Scheduled Monument

Lulach's Stone, standing stone and enclosure, Drumnahive WoodSM81

Status: Designated


Where documents include maps, the use of this data is subject to terms and conditions (

The legal document available for download below constitutes the formal designation of the monument under the Ancient Monuments and Archaeological Areas Act 1979. The additional details provided on this page are provided for information purposes only and do not form part of the designation. Historic Environment Scotland accepts no liability for any loss or damages arising from reliance on any inaccuracies within this additional information.


Date Added
Last Date Amended
Prehistoric ritual and funerary: enclosure (ritual or funerary rather than defensive or domestic); standing stone
Local Authority
NJ 46770 19427
346770, 819427


The monument comprises a Bronze-Age standing stone that is situated at the N end of an area of rough ground that was formerly wooded.

The schist stone stands 2.7 m high. At ground level the stone measures 1m wide, but increases in width at the top. The stone stands in the centre of an enclosure measuring 13 m in diameter within a stony bank up to 1.5 m in thickness and 0.2 m in height. The interior contains a scatter of boulders.

The area to be scheduled is circular in plan, centred on the stone, to take in the stone, the enclosure, and an area around in which evidence for their use and construction can be expected to survive.

Statement of National Importance

Cultural Significance

The monuments archaeological significance can be expressed under three headings:

Intrinsic characteristics: The stone and enclosure are apparently unexcavated and have the potential to enhance the study of Bronze-Age communities and their ritual practices in Britain.

Contextual characteristics: Lulach's Stone is one of several impressive single standing stones in the region. Others include the Lang Stane O'Craigearn at Kemnay (NJ 723149) and Camus's Stone near Duffus (NJ 152682). The Aberdeenshire stones are part of a distribution extending over much of Britain.

Associative characteristics: The stone is so-called from the tradition that it marks the place where Lulach, stepson of Macbeth, was overtaken and killed after his father's defeat and death at Lumphanan on 15 August 1057. This tradition is associated with another stone in the region on Green Hill, in the parish of Tough.

National Importance

The monument is of national importance because it has an inherent potential to make a significant addition to the understanding of the past, in particular of the ritual life of Bronze-Age communities in Aberdeenshire and their cultural links with other areas of the British Isles. The loss of this example would significantly affect our ability to understand and appreciate the extensive use made of the landscape by prehistoric peoples.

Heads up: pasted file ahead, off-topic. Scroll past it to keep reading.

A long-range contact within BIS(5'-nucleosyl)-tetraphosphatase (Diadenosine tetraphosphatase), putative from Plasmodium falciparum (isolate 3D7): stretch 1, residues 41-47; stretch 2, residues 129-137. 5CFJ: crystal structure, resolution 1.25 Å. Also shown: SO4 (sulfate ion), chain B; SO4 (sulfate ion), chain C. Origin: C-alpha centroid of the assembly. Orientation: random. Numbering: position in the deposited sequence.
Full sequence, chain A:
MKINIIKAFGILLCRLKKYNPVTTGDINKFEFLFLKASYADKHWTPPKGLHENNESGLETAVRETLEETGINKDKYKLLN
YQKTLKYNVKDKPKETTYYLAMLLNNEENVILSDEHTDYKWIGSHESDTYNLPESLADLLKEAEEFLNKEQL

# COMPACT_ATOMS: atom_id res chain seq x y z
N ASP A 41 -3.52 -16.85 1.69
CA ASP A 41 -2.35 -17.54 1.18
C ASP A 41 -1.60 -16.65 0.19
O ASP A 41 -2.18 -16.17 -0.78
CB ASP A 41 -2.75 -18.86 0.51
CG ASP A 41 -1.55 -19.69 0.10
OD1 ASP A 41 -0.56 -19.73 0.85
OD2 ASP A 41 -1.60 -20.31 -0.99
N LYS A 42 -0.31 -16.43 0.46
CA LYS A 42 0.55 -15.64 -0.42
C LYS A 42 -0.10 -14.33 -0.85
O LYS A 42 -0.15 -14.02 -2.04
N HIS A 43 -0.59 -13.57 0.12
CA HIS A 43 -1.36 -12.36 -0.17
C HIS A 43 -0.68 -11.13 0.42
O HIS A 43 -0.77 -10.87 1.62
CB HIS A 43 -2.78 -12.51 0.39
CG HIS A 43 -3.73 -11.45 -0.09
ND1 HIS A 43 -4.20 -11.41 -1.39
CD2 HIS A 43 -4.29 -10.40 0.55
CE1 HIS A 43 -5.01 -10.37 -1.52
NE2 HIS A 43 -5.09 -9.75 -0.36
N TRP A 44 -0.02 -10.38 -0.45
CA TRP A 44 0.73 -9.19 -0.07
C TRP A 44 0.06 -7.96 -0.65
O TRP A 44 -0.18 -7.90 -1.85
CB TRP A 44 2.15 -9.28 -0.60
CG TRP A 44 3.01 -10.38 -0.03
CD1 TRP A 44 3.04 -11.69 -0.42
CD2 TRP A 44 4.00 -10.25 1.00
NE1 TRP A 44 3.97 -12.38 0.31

RCAHMS records the monument as NJ41NE 2.


ORDNANCE SURVEY, NAME BOOK, Original Name Books of the Ordnance Survey, Book No. 47, 46.

Shepherd I A G 1986, EXPLORING SCOTLAND'S HERITAGE, Edinburgh.


Simpson W D 1943, THE PROVINCE OF MAR, BEING THE RHIND LECTURES, Aberdeen University Studies, 121, Aberdeen, 51, 143.

About Scheduled Monuments

Historic Environment Scotland is responsible for designating sites and places at the national level. These designations are Scheduled monuments, Listed buildings, Inventory of gardens and designed landscapes and Inventory of historic battlefields.

We make recommendations to the Scottish Government about historic marine protected areas, and the Scottish Ministers decide whether to designate.

Scheduling is the process that identifies, designates and provides statutory protection for monuments and archaeological sites of national importance as set out in the Ancient Monuments and Archaeological Areas Act 1979.

We schedule sites and monuments that are found to be of national importance using the selection guidance published in Designation Policy and Selection Guidance (2019)

Scheduled monument records provide an indication of the national importance of the scheduled monument which has been identified by the description and map. The description and map (see ‘legal documents’ above) showing the scheduled area is the designation of the monument under the Ancient Monuments and Archaeological Areas Act 1979. The statement of national importance and additional information provided are supplementary and provided for general information purposes only. Historic Environment Scotland accepts no liability for any loss or damages arising from reliance on any inaccuracies within the statement of national importance or additional information. These records are not definitive historical or archaeological accounts or a complete description of the monument(s).

The format of scheduled monument records has changed over time. Earlier records will usually be brief. Some information will not have been recorded and the map will not be to current standards. Even if what is described and what is mapped has changed, the monument is still scheduled.

Scheduled monument consent is required to carry out certain work, including repairs, to scheduled monuments. Applications for scheduled monument consent are made to us. We are happy to discuss your proposals with you before you apply and we do not charge for advice or consent. More information about consent and how to apply for it can be found on our website at

Find out more about scheduling and our other designations at You can contact us on 0131 668 8914 or at


There are no images available for this record, you may want to check Canmore for images relating to Lulach's Stone, standing stone and enclosure, Drumnahive Wood

There are no images available for this record.

Search Canmore

Printed: 30/06/2022 10:48